It's been successfully argued at many rail-enthusiast groups and in books, and not yet refuted, that as a result of the land grants (which not every railroad received; nor every railline built with) those participating railroads were required to provide cut-rate pricing to the government, primarily for military and U.S. mail movements.
By the time the government rates expired (from the late 1940s through to the early 1980s) it's been estimated that the railroads repaid the U.S. Government back several times over for the original cost of the land grants.
August 16, 2006 5:06 AM
Michael Wilson Says:
M.W. wrote:"there were also plenty of roads built by developers in the past and maintained by them as well."
Ross Williams replies:"Well, as free market conservatives like to point out, they were actually paid for and maintained by the developers' customers weren't they?"
Thanks for bringing that point up. Yes they were maintained by the developers and of course paid thru the customers rentals and fees.
August 16, 2006 5:56 AM
Ross Williams Says:
Yes they were maintained by the developers and of course paid thru the customers rentals and fees.
And those customers paid whether they ever got into a motor vehicle or not. The problem here is the idea that we can accurately assess all the costs and benefits of a transportation system and allocate them accordingly.
August 16, 2006 11:13 AM
Terry Parker Says:
“And those customers paid whether they ever got into a motor vehicle or not.”
And whether or not they walked on the sidewalk or rode a bicycle down the street, there was still a benefit received.
“The problem here is the idea that we can accurately assess all the costs and benefits of a transportation system and allocate them accordingly.”
That is why there is a need to assess bicyclists direct user fees for road use and bicycle infrastructure. The problem here is the NIMBY syndrome where as bicyclists expect motor vehicle users to pay for their (the bicyclists) use of the road instead of paying their own way.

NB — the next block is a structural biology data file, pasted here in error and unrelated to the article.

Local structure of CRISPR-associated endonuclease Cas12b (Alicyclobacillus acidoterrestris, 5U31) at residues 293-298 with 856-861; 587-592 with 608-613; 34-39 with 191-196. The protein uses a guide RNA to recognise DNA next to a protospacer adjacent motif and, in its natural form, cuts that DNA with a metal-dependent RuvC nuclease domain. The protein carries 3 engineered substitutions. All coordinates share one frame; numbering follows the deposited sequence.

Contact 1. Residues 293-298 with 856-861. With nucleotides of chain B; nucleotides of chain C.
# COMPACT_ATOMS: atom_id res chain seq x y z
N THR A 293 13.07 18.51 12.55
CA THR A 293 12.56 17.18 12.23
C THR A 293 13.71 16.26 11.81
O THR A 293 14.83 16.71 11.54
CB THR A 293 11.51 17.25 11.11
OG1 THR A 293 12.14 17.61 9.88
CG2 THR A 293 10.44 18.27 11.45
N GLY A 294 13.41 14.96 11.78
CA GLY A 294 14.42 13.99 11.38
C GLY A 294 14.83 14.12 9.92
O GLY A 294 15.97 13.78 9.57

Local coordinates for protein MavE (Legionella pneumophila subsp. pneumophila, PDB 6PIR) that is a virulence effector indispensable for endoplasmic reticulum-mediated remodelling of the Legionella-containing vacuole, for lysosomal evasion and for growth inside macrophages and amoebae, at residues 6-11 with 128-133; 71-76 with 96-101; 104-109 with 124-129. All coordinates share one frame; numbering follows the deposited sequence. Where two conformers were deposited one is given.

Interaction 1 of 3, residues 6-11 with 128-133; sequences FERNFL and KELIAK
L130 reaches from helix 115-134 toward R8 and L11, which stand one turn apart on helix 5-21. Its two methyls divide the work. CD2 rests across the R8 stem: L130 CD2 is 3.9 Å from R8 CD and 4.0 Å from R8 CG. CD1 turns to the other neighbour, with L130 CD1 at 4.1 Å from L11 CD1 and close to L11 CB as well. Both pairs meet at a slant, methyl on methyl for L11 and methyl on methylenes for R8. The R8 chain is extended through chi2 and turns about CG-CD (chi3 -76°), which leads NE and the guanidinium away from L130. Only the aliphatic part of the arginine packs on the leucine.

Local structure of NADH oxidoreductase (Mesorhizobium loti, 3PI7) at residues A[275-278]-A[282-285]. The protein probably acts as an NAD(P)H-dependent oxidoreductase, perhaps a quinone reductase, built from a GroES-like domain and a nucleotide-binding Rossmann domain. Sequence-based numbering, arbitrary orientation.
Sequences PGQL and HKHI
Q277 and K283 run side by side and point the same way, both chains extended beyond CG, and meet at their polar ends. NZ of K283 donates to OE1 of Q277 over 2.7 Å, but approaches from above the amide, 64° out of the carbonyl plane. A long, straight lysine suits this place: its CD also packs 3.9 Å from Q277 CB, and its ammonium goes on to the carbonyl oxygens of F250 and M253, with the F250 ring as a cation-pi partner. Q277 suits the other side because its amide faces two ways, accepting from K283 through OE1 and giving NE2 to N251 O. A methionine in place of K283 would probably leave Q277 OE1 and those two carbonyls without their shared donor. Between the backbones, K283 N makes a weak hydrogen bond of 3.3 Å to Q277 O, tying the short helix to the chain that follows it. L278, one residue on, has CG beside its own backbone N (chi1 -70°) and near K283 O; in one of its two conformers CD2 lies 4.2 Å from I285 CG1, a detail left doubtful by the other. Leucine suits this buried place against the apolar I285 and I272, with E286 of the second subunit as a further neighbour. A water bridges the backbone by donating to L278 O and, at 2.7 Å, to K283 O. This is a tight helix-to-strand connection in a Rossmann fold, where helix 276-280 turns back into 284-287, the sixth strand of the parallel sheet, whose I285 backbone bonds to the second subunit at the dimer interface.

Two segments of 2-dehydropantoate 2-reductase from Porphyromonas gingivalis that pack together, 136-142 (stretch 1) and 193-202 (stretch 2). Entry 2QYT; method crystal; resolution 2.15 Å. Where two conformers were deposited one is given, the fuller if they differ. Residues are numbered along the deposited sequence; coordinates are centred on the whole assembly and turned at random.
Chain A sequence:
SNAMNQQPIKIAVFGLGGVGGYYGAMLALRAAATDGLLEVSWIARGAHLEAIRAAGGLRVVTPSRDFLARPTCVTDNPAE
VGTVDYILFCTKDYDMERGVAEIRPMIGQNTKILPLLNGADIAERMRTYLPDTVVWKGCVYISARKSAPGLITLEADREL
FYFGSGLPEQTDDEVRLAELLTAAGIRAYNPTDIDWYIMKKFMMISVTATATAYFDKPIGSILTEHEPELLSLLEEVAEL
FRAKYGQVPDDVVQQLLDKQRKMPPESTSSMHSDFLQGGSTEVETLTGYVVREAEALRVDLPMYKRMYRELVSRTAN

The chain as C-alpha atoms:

August 16, 2006 12:01 PM
Terry and Erik,
if you two are so concerned about all the proper costs being payed for by the customers, i would think you would be concerned about paying back all the generations of taxpayers who subsidized the largest public works project this country has ever seen when we rebuilt the transportation infrastrucure to accomodate, and then be dominated by, the automobile.
if you need a refresher, i outlined the first 40 or so years of automobile oriented government mobilization and social engineering on another thread here. it's time to be responsible and pay it back; we auto drivers have been getting a free ride for too long.
good point about the railroads. though i am not a railhead, i am a fan of revisionist history, so i know that it's been convincingly argued by Gabriel Kolko (in Railroads and Regulation) that the cut-rate pricing was not imposed upon the industry by the government, but rather imposed upon the government by the industry. The industry was heavily in debt, unable to sell stock, and facing populist outrage in the citizenry all the while troubled by what Rockefeller called "ruinous competition" in the form of rate wars and "discriminatory rebates" (ie: bribes) used to steal eachothers customers. They wanted price-stability, and a less competitive market, but were unable to successfully create a self-regulated cartel. In this environment, the ICC was not forcing cut-rate pricing, but actually enforcing pricing regularization across the industry preventing upstarts from entering the market with more competitive rates, as well as putting the costs of coordination, and quality control--and most notably--enforcment, on the tax-payers tab.